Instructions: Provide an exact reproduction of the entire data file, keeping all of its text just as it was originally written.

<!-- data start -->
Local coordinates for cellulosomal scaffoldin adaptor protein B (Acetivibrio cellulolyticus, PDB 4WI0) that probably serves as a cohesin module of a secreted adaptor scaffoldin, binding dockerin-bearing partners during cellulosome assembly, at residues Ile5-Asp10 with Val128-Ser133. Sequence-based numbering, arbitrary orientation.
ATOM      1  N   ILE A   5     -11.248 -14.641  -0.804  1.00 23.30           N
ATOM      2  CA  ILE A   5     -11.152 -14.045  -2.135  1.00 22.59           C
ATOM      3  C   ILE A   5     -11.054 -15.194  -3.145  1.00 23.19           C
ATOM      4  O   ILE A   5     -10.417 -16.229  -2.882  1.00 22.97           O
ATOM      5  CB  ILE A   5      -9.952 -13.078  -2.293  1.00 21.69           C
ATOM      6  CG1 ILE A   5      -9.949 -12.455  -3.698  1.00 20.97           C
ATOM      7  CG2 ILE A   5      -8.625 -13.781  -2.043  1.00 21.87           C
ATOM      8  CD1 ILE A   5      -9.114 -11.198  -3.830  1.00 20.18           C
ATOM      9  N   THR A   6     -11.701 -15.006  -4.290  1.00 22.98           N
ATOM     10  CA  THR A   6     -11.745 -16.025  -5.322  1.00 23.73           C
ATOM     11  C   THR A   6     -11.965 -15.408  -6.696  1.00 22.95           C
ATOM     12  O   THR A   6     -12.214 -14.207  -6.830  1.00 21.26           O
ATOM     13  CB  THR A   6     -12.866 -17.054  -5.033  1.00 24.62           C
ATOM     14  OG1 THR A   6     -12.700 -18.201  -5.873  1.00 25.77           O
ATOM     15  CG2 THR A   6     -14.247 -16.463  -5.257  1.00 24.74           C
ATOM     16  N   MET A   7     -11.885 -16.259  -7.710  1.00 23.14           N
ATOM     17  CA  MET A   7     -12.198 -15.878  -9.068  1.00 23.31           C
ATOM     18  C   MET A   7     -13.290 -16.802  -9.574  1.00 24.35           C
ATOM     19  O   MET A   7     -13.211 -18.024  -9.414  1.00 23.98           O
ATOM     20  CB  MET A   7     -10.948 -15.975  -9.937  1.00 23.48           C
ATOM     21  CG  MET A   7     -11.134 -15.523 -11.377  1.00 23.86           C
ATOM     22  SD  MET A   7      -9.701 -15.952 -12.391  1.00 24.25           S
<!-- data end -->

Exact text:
Local coordinates for cellulosomal scaffoldin adaptor protein B (Acetivibrio cellulolyticus, PDB 4WI0) that probably serves as a cohesin module of a secreted adaptor scaffoldin, binding dockerin-bearing partners during cellulosome assembly, at residues Ile5-Asp10 with Val128-Ser133. Sequence-based numbering, arbitrary orientation.
ATOM      1  N   ILE A   5     -11.248 -14.641  -0.804  1.00 23.30           N
ATOM      2  CA  ILE A   5     -11.152 -14.045  -2.135  1.00 22.59           C
ATOM      3  C   ILE A   5     -11.054 -15.194  -3.145  1.00 23.19           C
ATOM      4  O   ILE A   5     -10.417 -16.229  -2.882  1.00 22.97           O
ATOM      5  CB  ILE A   5      -9.952 -13.078  -2.293  1.00 21.69           C
ATOM      6  CG1 ILE A   5      -9.949 -12.455  -3.698  1.00 20.97           C
ATOM      7  CG2 ILE A   5      -8.625 -13.781  -2.043  1.00 21.87           C
ATOM      8  CD1 ILE A   5      -9.114 -11.198  -3.830  1.00 20.18           C
ATOM      9  N   THR A   6     -11.701 -15.006  -4.290  1.00 22.98           N
ATOM     10  CA  THR A   6     -11.745 -16.025  -5.322  1.00 23.73           C
ATOM     11  C   THR A   6     -11.965 -15.408  -6.696  1.00 22.95           C
ATOM     12  O   THR A   6     -12.214 -14.207  -6.830  1.00 21.26           O
ATOM     13  CB  THR A   6     -12.866 -17.054  -5.033  1.00 24.62           C
ATOM     14  OG1 THR A   6     -12.700 -18.201  -5.873  1.00 25.77           O
ATOM     15  CG2 THR A   6     -14.247 -16.463  -5.257  1.00 24.74           C
ATOM     16  N   MET A   7     -11.885 -16.259  -7.710  1.00 23.14           N
ATOM     17  CA  MET A   7     -12.198 -15.878  -9.068  1.00 23.31           C
ATOM     18  C   MET A   7     -13.290 -16.802  -9.574  1.00 24.35           C
ATOM     19  O   MET A   7     -13.211 -18.024  -9.414  1.00 23.98           O
ATOM     20  CB  MET A   7     -10.948 -15.975  -9.937  1.00 23.48           C
ATOM     21  CG  MET A   7     -11.134 -15.523 -11.377  1.00 23.86           C
ATOM     22  SD  MET A   7      -9.701 -15.952 -12.391  1.00 24.25           S